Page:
Not long after the conspiracy was put into effect, however, Ortiz expressed his dissatisfaction to Apelien. At a meeting in May 1969 he complained that he had been taking all the risks and that Salazar was unable to sell heroin on his own. After some discussion and a trip to France by Apelien, an understanding was arrived at whereby five kilos per week would be shipped through Apelien to Ortiz apparently without Salazar's knowledge. Consistent with this arrangement, numerous sales were made to Ortiz in subsequent weeks during the months of July and August.*fn3 In the third week of August, however, Apelien found it impossible to locate Ortiz and promptly contacted Salazar in Miami.*fn4 Appellant readily agreed to fly to New York the next day to purchase Apelien's supply of heroin. That same evening Ortiz contacted Apelien,*fn5 whom he found to be quite worried, apparently concerned that Salazar would discover that sales had been made without his knowledge. Ortiz reassured him that Salazar could be kept in the dark and, indeed, the next day a sale was transacted with Salazar still believing Ortiz to be a loyal associate.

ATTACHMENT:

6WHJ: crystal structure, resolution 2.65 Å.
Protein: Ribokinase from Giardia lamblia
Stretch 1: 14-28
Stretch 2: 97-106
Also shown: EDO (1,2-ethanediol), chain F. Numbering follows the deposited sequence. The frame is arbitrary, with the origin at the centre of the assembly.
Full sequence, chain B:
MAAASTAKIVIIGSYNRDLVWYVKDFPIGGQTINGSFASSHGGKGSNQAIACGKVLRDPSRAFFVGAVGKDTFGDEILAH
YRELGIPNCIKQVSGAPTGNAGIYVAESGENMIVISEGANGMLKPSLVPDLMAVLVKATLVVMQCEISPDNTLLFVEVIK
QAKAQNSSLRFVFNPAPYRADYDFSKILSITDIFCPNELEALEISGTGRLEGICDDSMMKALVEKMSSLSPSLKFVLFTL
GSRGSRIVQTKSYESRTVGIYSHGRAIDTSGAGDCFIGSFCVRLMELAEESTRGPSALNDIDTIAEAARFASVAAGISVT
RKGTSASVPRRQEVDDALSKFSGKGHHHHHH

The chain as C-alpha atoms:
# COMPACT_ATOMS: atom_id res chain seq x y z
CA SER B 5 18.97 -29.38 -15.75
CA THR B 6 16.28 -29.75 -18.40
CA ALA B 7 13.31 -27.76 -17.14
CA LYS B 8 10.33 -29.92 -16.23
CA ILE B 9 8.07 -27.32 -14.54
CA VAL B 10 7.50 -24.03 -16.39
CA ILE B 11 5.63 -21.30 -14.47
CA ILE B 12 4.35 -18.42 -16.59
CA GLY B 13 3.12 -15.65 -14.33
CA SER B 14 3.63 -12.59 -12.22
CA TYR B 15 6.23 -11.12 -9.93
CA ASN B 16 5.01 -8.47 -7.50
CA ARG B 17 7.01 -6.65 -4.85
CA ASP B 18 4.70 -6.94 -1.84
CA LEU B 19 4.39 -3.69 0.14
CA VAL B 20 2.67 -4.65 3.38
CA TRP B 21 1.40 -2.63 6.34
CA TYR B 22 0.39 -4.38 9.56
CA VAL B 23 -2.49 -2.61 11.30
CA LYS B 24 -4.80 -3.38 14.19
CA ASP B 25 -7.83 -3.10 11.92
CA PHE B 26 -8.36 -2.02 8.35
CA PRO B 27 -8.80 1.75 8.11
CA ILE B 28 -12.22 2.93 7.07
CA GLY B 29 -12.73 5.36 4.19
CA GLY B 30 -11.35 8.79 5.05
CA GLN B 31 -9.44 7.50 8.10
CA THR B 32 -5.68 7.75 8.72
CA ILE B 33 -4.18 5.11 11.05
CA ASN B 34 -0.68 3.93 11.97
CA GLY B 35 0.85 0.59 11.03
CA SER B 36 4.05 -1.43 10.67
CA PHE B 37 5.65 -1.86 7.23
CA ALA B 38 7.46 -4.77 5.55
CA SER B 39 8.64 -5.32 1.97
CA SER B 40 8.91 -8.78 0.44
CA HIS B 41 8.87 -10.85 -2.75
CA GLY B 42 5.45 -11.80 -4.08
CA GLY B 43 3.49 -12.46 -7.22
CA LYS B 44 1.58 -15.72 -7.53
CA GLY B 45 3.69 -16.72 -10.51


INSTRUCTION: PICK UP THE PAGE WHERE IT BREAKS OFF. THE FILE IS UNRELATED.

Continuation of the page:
According to Apelien's testimony, a number of sales directly to Ortiz followed this August sale. The last of these occurred in April 1970. But after agreeing to take a shipment of narcotics, Ortiz communicated to Apelien the difficulties he was encountering in making a sale. He informed Apelien that if he could not make a sale very soon, he would call Salazar, presumably to see whether he could arrange a deal. The next day, before Ortiz could take any further steps to dispose of the drugs, he was arrested. Apelien immediately telephoned Salazar and told him to return to New York. Meeting in New York, the two discussed Ortiz's arrest and then Salazar asked Apelien whether he could get any more shipments of heroin. The next day a six kilo shipment arrived by two couriers. Before a transaction between Salazar and Apelien could be completed, however, the couriers were arrested. Shortly thereafter Apelien was arrested in France and on October 5 Salazar was arrested in New York. In the interim between Salazar's arrest and trial, Apelien returned to the United States, and, facing criminal charges, agreed to serve as a prosecution witness in the Salazar trial. Ortiz, who was to be tried as a co-conspirator with Salazar, pled guilty the day before trial and was later sentenced to ten years' imprisonment. Tried alone, Salazar maintained that his only dealings with the alleged conspirators concerned the numbers game and not heroin. His defense consisted entirely of his own uncorroborated testimony.